Separated from Yellowstone National Park by only 10 miles, Grand Teton National Park is another of our favorites that we have visited many times. Though we have camped in the park on some previous visits, this time we stayed at a campground on the Snake River south of Jackson, Wyoming.
The park is named for Grand Teton, the tallest peak, 13,775 feet (4,199 m), in the Teton Range, which rises abruptly above the valley of Jackson Hole.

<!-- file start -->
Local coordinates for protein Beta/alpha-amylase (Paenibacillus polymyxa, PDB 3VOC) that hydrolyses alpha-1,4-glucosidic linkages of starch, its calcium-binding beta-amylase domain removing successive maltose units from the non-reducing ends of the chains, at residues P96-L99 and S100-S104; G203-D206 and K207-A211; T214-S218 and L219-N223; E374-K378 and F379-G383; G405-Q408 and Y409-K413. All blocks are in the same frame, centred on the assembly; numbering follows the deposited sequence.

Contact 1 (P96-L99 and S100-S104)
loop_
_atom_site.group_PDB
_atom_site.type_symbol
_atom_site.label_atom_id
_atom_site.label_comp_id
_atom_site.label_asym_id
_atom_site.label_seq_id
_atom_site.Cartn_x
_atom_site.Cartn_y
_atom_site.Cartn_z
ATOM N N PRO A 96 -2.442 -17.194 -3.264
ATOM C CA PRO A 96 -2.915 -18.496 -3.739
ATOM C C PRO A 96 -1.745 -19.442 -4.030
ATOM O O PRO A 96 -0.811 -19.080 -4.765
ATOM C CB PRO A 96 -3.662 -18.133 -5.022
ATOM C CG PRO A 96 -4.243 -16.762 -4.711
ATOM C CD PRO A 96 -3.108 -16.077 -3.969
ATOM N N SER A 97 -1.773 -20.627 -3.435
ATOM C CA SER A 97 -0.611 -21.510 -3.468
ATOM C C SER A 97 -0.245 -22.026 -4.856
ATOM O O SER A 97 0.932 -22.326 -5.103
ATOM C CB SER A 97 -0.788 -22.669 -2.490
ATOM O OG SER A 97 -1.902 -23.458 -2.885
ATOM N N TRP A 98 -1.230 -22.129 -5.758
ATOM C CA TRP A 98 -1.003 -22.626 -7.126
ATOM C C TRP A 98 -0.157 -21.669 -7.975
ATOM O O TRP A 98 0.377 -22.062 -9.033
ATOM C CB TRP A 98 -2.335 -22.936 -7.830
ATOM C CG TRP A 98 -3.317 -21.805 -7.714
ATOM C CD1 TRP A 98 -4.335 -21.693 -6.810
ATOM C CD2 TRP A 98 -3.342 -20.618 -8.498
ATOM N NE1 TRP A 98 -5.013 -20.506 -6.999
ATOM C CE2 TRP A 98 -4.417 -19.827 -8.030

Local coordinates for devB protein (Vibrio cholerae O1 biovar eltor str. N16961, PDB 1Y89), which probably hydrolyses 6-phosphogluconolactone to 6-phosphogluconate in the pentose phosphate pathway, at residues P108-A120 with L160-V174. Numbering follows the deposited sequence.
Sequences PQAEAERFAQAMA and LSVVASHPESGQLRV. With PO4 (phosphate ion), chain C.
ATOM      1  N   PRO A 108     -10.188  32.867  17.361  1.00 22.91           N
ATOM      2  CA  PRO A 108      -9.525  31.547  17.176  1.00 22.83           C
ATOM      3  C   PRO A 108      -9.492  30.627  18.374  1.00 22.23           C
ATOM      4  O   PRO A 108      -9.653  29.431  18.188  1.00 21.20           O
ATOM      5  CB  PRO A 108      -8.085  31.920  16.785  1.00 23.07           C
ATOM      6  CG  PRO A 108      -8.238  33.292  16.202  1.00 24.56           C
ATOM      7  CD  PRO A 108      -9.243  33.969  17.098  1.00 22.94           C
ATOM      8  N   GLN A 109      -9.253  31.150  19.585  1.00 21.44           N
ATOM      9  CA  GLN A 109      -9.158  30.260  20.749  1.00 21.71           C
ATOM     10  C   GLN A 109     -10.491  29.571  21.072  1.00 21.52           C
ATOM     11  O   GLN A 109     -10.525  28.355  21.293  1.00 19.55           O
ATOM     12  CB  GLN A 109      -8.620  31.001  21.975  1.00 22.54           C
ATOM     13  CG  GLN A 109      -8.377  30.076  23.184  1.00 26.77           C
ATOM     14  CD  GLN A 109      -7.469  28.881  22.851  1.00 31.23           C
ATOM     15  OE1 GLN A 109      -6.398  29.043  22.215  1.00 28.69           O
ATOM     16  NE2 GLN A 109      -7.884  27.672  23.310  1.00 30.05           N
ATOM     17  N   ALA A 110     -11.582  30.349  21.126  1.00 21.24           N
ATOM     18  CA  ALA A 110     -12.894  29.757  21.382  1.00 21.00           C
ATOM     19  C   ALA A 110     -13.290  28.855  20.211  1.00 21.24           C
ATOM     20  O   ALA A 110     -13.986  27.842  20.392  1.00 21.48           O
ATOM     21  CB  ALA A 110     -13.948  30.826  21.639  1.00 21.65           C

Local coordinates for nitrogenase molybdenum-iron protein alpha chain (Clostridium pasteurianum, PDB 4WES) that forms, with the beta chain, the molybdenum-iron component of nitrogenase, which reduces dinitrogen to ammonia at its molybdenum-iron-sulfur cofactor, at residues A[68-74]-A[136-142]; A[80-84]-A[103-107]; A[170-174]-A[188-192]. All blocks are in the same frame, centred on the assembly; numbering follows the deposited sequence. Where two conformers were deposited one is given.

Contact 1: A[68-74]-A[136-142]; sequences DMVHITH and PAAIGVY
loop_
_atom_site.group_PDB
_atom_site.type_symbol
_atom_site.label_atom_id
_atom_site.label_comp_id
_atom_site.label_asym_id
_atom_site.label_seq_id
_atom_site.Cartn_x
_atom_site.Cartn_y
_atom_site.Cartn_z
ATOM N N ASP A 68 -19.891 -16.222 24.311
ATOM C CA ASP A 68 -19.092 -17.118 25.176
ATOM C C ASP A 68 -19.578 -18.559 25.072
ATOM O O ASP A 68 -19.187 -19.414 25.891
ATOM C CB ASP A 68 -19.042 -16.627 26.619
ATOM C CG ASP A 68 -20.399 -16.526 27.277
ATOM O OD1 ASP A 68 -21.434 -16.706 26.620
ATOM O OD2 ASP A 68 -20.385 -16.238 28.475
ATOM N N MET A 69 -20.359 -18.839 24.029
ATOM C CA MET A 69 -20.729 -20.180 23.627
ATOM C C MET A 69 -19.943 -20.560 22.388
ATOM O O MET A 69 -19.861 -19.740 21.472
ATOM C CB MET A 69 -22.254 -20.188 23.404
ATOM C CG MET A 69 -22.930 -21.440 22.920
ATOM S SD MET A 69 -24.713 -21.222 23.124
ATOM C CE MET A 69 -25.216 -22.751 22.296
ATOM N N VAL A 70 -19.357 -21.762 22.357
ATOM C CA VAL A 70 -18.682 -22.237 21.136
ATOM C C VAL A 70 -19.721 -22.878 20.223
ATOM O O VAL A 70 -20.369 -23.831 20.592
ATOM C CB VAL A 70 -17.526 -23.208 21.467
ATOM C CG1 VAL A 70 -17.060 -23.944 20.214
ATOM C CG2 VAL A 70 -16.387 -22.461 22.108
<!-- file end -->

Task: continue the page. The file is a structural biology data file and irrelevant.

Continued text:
Jackson Hole is believed to be named after a mountain man, David (Davey) Edward Jackson, a mountain man who trapped the area for beaver in the early 1800s. The name “hole” is a term used by early trappers who entered from the north and east, descending along relatively steep slopes, giving the feeling of descending into a hole.
The town of Jackson, Wyoming, the only incorporated town in the valley, is often mistakenly referred to as Jackson Hole.
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